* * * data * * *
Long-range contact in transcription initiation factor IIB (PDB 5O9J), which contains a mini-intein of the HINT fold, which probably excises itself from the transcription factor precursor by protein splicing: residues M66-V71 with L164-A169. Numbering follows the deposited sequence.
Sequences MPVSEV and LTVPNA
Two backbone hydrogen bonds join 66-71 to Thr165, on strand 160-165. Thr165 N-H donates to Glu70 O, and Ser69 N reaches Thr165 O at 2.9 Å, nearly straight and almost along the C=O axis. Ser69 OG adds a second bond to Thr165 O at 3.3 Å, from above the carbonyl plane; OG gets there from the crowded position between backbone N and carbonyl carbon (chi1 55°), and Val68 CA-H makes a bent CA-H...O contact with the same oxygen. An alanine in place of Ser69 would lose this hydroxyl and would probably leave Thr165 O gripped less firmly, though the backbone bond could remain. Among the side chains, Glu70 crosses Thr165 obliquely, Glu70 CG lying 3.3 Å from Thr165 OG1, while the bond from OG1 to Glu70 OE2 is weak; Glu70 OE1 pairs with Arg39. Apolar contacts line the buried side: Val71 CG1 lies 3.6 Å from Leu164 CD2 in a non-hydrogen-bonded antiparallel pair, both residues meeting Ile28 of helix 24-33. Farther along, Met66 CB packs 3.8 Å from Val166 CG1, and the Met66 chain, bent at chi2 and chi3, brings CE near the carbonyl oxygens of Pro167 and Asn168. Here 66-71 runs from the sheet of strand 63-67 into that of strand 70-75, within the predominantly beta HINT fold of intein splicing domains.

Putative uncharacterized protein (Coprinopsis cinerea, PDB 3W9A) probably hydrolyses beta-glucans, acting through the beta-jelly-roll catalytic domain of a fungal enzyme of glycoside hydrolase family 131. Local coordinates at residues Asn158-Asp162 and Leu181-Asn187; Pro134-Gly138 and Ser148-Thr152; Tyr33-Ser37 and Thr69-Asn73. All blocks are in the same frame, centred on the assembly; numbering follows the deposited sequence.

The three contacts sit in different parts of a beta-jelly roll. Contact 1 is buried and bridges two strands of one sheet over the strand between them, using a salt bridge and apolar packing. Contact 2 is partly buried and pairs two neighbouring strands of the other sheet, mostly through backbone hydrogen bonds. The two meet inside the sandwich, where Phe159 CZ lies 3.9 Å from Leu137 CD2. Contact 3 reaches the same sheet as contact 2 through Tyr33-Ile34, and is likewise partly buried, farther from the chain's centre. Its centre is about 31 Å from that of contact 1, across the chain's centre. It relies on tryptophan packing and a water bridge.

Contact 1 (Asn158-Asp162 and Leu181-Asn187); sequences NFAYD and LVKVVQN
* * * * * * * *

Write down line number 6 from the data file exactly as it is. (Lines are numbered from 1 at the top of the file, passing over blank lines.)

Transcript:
Contact 1 (Asn158-Asp162 and Leu181-Asn187); sequences NFAYD and LVKVVQN